Gary Borders: Headline writing is an art; Vincent Musetto was a natural
Let us pause a moment to acknowledge the death of America’s most famous headline writer. Vincent Musetto died Tuesday from cancer at 74 at his home in the Bronx. He was retired from the New York Post, famed for its screaming and often outlandish headlines.
Musetto entered into the land of giants of tabloid journalism on April 15, 1983. According to the New York Times story about his death, a lurid crime scene had been discovered at a Queens tavern, A patron got into an argument with the owner, shot him to death, and then forced one of the women he subsequently held hostage to cut the bar owner’s head off. The killer was caught the next day and died in prison.
The headline instantly became famous:
HEADLESS BODY IN TOPLESS BAR
The Post, which I occasionally read online because it never fails to entertain, has produced some of the most memorable headlines in recent history. When the Gerald Ford administration declined, wisely, to bail out New York City from its financial morass, the Post headline was:
FORD TO CITY:
There is an art to writing headlines. I am competent but not nearly as creative as Musetto and his colleagues. Musetto’s personal favorite concerned the 1984 execution of Margie Velma Barfield in 1984, who confessed to killing six people but was convicted of a single murder. She chose a bag of Cheez Doodles and a can of Coke as her last meal, and received a lethal injection wearing sleepwear. Musetto’s headline:
IN PINK PAJAMAS
Another of my favorites, though I have not been able to confirm its actual existence, is said to have come from one of the San Antonio papers. It concerned a shootout in a Mexican restaurant that left a half-dozen dead. The purported headline:
SIX DIE IN BLOODY ENCHILADA BATTLE
If that headline was not printed, it should have been.
Editors live in fear of messing up a headline. I have made my share of cringe-inducing mistakes. I once left the “s” out of “horse” in a headline about an upcoming show. Attendance was said to be quite heavy that weekend.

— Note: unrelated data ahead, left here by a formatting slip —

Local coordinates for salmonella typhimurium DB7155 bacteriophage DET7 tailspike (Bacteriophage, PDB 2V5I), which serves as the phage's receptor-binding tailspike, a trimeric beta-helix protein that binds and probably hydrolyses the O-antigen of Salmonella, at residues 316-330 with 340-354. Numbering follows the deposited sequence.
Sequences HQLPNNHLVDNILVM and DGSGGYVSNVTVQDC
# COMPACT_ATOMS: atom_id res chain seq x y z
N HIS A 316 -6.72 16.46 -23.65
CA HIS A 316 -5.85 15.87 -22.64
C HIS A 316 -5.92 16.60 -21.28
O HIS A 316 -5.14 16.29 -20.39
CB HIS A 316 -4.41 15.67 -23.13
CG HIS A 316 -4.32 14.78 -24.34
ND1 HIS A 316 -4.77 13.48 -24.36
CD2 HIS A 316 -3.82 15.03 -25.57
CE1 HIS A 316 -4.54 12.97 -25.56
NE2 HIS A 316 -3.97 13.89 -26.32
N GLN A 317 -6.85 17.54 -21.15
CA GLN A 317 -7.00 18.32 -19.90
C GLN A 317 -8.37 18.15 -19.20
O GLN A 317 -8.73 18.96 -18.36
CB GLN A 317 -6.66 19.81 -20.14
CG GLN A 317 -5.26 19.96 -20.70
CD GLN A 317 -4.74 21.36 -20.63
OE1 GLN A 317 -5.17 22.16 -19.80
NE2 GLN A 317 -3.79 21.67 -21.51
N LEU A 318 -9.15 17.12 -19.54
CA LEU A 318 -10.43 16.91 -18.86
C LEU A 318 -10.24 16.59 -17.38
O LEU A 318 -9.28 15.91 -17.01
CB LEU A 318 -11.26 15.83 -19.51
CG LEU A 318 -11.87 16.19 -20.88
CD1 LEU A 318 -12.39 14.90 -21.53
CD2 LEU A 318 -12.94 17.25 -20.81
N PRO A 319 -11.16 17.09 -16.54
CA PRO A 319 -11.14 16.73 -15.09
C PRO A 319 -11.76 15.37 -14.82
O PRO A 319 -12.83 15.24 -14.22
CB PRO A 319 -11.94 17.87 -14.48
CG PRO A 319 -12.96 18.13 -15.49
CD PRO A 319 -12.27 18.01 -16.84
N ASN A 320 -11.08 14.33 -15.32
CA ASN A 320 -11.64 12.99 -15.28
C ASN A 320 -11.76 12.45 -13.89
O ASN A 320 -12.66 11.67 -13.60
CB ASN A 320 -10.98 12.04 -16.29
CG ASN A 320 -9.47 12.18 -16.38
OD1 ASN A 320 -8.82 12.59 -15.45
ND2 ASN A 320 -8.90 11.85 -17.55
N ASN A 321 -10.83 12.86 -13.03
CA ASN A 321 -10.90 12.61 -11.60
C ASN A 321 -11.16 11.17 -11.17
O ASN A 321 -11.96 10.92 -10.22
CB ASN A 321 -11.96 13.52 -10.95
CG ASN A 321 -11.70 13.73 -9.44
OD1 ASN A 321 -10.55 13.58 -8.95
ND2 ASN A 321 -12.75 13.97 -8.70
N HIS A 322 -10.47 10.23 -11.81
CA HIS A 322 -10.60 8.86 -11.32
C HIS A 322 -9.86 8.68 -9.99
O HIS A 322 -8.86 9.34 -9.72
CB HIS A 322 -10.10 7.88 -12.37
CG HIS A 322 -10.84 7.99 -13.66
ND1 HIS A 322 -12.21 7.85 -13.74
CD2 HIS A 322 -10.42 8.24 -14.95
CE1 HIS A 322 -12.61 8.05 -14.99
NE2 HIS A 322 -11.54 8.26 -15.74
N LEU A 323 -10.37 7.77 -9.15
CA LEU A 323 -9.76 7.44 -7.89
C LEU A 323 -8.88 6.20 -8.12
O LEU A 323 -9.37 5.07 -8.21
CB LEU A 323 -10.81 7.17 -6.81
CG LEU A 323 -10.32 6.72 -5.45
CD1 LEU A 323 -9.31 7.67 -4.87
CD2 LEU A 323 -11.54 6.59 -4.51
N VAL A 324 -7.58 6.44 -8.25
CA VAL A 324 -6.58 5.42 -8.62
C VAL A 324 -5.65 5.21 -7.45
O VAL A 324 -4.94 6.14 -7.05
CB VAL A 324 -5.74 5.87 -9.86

Sometimes we just flat get it wrong. The most-famous mistaken headline was DEWEY DEFEATS TRUMAN in the Chicago Daily Tribune in 1948.
On Election Night 2000, as we kept pushing back our deadline in hopes of telling readers who won the presidential election, the time came to finally make a call. After television networks called the Florida results in favor of George W. Bush, giving him the presidency, I made the decision to go with the story and wrote the headline myself for the Nacogdoches paper:
BUSH ELECTED PRESIDENT
I went home as the presses rolled in Lufkin, flipped on the television and began watching the Florida results completely fall apart. By 3 a.m. I was convinced I had written my own version of “Dewey Defeats Truman,” and that Al Gore was going to take Florida and thus the election. I felt sick.
A month or so later, with hanging chads now part of the popular lexicon, and a narrow and controversial Supreme Court decision rejecting Gore’s challenge, it turned out my headline was accurate — if a bit premature.
Thus, I have empathy for the managing editor of the East Oregonian newspaper. Recently, at my beloved Fenway Park, Oakland A’s pitcher Pat Venditte made history by delivering pitches with both his left and right arm to different Red Sox batters. This was a great feat of ambidextrousness. He pitched 2 1/3 scoreless innings and allowed only one hit.
The headline, which will live on for many years, read:
AMPHIBIOUS PITCHER MAKES DEBUT
Ouch. I feel your pain, buddy.